Vaccines have proven to be extremely effective in controlling and even eradicating some major infectious diseases. Indeed, smallpox – a severe and often fatal disease which used to be common among children and adults – has been entirely wiped out by worldwide immunization. One of the benefits of immunization from the community or societal standpoint is something called “Herd Immunity”. This means that an entire community is protected, even though not every single person has been vaccinated. In other words, because a significant proportion of community members have been vaccinated and therefore immune to a particular infection, those who are unvaccinated are indirectly protected.
The more people who are vaccinated the higher the rate of herd or community-wide immunity. The explanation is actually quite simple; Germs, be they viruses or bacteria, need to infect people in order to survive, grow, and spread to others. The more people who vaccinate, the less the chance germs will have to spread. This means that there will be less germs circulating in the community to potentially infect unvaccinated individuals. So, by vaccinating ourselves and our kids, we are also indirectly protecting others, who for a variety of reasons may be unable to receive vaccines or are not yet fully vaccinated. This includes people who cannot be vaccinated for medical reasons, the elderly, individuals in whom vaccines are not fully effective and young children who have not yet received the full series of a particular vaccine. The concept of vaccinating ourselves and our kids for the sake of protecting our community is referred to as “for the Social good”.
Along the same lines, individuals (or their kids) who are not vaccinated by their own choice, are exposing themselves and their families to potentially dangerous germs. Because they are not immune or protected, they can contract the infection themselves and also spread it, in many cases, unknowingly to others who may be more vulnerable or susceptible. A real life example of this occurred several years ago when a deliberately unvaccinated child went to an emergency room for fever and a rash. He was subsequently diagnosed with Measles. Unfortunately, while waiting to be seen in the waiting room, he inadvertently exposed some young babies and other susceptible individuals to Measles. Measles is a potentially very serious infection, especially in young children. The exposed babies needed to be closely evaluated and monitored for Measles, for which there is no specific treatment. Understandably, this was not at all appreciated by the parents of these babies. Another example is that a child who is unvaccinated against the flu may spread the influenza virus to a grandparent, who although may be vaccinated, may still be susceptible. So here is bottom line: vaccines not only provide immunity for those vaccinated but they help protect the entire community.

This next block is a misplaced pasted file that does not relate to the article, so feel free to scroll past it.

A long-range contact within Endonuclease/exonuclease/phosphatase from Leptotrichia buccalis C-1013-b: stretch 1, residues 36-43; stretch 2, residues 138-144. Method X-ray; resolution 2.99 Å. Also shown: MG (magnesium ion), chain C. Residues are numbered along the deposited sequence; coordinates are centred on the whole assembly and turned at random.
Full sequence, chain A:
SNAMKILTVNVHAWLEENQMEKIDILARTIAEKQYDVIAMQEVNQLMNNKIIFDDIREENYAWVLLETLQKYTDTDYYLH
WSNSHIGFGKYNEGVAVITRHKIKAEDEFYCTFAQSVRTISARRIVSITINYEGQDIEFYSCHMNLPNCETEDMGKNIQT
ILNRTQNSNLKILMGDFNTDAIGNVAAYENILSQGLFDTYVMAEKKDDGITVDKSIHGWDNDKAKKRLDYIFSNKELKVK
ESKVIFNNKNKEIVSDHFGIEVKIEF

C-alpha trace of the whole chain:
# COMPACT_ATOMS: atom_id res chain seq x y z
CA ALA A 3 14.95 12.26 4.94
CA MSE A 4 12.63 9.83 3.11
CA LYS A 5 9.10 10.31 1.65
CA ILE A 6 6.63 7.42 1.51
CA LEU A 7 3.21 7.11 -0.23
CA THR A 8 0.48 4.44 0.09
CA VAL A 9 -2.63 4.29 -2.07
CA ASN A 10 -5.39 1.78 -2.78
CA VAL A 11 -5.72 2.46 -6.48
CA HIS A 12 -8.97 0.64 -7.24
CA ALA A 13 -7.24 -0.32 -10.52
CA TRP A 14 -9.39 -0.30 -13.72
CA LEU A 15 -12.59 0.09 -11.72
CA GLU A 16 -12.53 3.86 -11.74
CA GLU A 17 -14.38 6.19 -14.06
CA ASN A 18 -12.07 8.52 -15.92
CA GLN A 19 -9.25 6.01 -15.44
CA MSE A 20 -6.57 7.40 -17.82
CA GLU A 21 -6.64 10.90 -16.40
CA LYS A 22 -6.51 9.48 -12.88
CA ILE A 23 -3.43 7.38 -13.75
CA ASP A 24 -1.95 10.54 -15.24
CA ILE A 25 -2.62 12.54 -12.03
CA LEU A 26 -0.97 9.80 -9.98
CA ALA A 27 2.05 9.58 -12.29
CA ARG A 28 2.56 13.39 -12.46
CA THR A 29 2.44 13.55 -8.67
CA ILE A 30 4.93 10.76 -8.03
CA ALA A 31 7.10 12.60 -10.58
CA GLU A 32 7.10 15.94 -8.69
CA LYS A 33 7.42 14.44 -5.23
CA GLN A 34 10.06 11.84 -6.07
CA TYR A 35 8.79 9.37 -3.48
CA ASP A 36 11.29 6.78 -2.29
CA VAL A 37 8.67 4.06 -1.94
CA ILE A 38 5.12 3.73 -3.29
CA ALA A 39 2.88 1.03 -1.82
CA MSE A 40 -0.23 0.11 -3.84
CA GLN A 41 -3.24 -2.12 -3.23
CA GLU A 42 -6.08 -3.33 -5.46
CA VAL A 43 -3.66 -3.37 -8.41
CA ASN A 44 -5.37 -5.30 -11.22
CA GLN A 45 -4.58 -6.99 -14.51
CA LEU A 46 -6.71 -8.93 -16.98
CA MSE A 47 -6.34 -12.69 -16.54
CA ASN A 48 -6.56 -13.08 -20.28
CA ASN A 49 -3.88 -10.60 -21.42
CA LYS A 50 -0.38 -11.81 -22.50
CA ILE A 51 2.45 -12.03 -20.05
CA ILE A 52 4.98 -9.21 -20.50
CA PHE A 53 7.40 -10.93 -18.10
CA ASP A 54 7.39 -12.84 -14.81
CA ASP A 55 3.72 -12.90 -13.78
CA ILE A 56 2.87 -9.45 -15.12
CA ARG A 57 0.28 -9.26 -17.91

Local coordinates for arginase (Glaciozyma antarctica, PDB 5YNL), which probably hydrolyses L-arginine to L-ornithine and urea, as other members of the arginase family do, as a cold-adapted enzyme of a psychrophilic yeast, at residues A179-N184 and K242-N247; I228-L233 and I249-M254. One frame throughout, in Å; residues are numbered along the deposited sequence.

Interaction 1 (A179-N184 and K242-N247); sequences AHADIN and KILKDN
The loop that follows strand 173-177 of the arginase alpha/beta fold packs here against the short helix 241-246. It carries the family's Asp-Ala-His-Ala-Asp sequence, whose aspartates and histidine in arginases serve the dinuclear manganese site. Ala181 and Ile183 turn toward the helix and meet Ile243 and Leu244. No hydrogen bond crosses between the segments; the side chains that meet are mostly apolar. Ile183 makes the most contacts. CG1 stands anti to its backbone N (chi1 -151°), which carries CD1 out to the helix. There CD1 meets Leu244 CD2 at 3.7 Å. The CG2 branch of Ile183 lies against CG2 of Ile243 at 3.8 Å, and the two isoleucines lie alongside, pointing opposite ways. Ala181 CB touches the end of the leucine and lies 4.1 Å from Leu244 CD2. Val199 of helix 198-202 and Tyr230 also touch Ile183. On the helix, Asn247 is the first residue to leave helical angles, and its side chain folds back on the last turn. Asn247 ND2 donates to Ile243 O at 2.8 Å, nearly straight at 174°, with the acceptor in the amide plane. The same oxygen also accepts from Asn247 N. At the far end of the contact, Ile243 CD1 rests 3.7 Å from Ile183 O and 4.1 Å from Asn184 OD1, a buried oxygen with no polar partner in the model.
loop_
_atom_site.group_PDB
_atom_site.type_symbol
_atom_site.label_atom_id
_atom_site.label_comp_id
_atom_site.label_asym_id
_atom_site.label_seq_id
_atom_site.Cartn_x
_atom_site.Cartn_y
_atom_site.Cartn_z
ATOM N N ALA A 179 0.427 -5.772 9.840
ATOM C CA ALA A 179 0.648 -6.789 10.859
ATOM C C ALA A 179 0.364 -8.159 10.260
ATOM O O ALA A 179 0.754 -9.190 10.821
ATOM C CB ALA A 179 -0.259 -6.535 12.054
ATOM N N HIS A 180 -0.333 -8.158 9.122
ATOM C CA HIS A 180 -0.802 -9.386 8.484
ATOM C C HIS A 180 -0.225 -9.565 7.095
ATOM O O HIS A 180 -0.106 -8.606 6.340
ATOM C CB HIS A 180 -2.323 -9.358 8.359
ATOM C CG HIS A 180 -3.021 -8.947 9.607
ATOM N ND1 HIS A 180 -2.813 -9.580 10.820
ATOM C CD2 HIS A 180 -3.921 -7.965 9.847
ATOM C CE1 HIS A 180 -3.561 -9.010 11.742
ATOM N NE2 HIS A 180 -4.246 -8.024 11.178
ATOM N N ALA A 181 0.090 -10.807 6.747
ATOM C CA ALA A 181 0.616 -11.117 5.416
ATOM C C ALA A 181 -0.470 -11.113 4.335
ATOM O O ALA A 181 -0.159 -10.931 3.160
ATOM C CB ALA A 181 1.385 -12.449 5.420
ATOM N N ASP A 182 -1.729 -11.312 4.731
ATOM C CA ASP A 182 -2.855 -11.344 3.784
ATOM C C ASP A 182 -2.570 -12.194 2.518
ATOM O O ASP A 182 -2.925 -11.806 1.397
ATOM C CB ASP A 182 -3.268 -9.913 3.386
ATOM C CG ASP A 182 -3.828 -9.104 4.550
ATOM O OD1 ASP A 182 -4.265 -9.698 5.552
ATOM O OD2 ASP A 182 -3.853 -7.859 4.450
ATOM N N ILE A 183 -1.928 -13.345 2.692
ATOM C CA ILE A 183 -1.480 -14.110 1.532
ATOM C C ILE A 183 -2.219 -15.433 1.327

Pediatrician DR.PAUL Roumeliotis is certified by the American Board of Pediatrics and Royal College of Physicians and Surgeons of Canada. The information provided above is designed to be an educational aid only. It is not intended to replace the advice and care of your child’s physician, nor is it intended to be used for medical diagnosis or treatment. If you suspect that your child has a medical condition always consult a physician.